Controlling the ISO sensitivity setting on your camera is one of the fundamentals of photography, and affects both exposure and image quality of your pictures.
Once you’ve mastered the aperture and shutter speed controls of your camera, the next key element to achieving great pictures is to understand the benefits and pitfalls of controlling the light sensitivity of your camera’s sensor.
Let’s start by looking at the benefits.
By being able to increase the sensitivity of your camera’s sensor to light, less available light is needed to correctly expose the shot. This allows you much more freedom in the way you shot. It allows you to use faster shutter speeds or smaller apertures when they’d normally not be enough light to expose the shot correctly.
For instance, rather than being stuck with a slow shutter speed when shooting indoors, you can crank-up the sensitivity of the sensor, allowing you to use a faster shutter speed and still expose the shot correctly – without having to alter the aperture.
There’ll also be times though when you want a low sensitivity – long shutter speeds for blurring movement aren’t suited to high sensitivities. While it’s a similar story for shallow depth-of-field shots on a bright day. With your aperture wide open, you’ll want a low sensitivity selected to avoid overexposing the shot.
All this isn’t a problem because we can control the sensitivity of our camera’s sensor to light for each specific shooting situation, choosing whether we need it to be less or more sensitive.
Your camera’s sensitivity is referred to as ISO – a throwback to the days of film, but rather than referring to how sensitive the film is to light, it’s a measure of how amplified the electrical signals are that have been converted from light hitting the sensor.
ISO 100 is a typical baseline rating for a camera, with an increase to ISO 200 increasing the sensitivity by one stop. This will allow you to either use a shutter speed one stop faster (1/125th of a second at ISO 100 would be shortened to 1/250th of a second at ISO 200 for example). Or you can use an aperture one stop smaller – so rather than shooting at f/5.6 at ISO 100, you can shoot at f/8 at ISO 200 and maintain the same exposure as before.
Each time you double the ISO, the sensitivity of the sensor increases by one stop, so at ISO 3200, you can shoot with a shutter speed five times faster or an aperture five stops smaller than you could at ISO 100.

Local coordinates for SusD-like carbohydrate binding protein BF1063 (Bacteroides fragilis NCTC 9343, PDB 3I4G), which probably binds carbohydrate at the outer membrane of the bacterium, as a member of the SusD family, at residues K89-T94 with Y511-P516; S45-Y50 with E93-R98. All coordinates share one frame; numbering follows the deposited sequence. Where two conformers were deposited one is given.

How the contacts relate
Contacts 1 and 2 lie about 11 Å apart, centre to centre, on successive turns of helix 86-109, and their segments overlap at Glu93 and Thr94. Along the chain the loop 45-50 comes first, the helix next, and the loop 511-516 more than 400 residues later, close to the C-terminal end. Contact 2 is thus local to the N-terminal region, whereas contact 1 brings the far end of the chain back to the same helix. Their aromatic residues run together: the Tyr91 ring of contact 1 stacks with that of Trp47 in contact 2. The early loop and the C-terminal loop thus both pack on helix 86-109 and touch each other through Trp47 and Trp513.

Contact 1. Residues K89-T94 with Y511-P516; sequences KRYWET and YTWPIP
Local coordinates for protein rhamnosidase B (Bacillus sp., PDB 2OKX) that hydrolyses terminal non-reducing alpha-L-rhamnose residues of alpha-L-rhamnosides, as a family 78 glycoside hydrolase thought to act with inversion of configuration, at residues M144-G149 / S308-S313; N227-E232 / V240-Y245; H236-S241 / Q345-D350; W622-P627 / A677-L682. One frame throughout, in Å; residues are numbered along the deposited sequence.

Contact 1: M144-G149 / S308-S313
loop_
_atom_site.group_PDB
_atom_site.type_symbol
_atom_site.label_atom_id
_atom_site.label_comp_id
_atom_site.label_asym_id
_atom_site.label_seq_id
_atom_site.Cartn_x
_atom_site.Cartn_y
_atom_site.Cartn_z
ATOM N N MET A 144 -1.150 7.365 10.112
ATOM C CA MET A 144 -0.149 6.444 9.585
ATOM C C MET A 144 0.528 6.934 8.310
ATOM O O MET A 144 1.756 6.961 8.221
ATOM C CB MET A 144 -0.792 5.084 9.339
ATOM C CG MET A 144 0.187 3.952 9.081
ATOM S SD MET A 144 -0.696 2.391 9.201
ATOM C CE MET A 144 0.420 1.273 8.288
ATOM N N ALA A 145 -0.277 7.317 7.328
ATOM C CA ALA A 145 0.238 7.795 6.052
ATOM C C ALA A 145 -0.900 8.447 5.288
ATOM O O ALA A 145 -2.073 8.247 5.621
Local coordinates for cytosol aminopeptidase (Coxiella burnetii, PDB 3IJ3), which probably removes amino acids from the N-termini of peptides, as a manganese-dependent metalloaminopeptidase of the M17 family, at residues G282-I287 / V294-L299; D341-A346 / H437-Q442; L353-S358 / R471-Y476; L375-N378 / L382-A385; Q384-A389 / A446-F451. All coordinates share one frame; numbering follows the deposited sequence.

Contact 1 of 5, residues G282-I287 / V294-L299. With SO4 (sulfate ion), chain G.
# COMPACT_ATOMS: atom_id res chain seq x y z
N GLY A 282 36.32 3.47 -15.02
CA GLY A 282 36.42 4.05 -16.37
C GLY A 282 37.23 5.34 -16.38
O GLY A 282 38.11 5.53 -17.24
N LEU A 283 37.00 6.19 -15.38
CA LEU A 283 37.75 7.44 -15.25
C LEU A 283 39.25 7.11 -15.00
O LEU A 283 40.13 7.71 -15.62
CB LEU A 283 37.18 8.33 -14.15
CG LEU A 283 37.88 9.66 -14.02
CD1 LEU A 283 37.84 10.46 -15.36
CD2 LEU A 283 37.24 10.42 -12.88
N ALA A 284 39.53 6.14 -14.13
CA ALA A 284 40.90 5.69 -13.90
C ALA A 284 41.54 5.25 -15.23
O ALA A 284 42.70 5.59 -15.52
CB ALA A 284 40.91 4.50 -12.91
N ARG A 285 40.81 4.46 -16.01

This means that 1/30th of a second at ISO 100 would be shortened to 1/1000th of a second at ISO 3200, or rather than shooting with an aperture of f/2.8 at ISO 100, you’ll be able to shoot at f/16 at ISO 3200.
What does vary is the ISO range from camera to camera – a typical ISO range of a modern DSLR is 100-6400, but some high-end models offer expanded ISO ranges up to 102,400!
Naturally, the broader the ISO range, the more flexibility you have when shooting in low light. There are downsides however…
Look at most specifications of modern DSLRs or Compact System cameras, and along with a standard ISO range being listed, you’ll often find a secondary expanded ISO range that goes beyond that.
This will vary from camera to camera, but lets take the ISO of the Nikon D5100 as an example. It has a native range from 100-6400, but also offers an ISO equivalent of 12,800 at Hi1 and 25,600 at Hi2. So if you can shoot at an equivalent of 25,600, why not call it ISO 25,600?
It’s all down to some clever stuff in-camera. The camera will capture an image at its maximum native sensitivity (in the case of the D5100, ISO 6400), but at a reduced exposure before processing the file to produce a correctly exposed shot.
As this differs from the standard way of amplifying a signal it is not considered to be part of the camera’s native ISO sensitivity range, although the camera is still capturing at the sensor’s full effective resolution.
Some models also have baseline ISO 200, with the option of an expanded range down to an equivalent of ISO 100 – handy for studio photography with flash, or long creative exposures where movement is desired.
Rather than shortening the exposure at its lowest native sensitivity, the exposure is lengthened, with processing again being undertaken to produce a correctly exposed shot.
Shooting at expanded ISO equivalents does have its disadvantages though, specifically around the dynamic range of the shot.
The in-camera processing leaves less headroom for highlight and shadow details to be recovered, so these settings should be only really used when the standard ISO range of your camera restricts you from capturing the shot you want.
While shooting at higher ISOs does provide you with flexibility under a range of tricky lighting conditions to get shots that wouldn’t be possible at lower sensitivities, it does have its downsides, specifically image noise.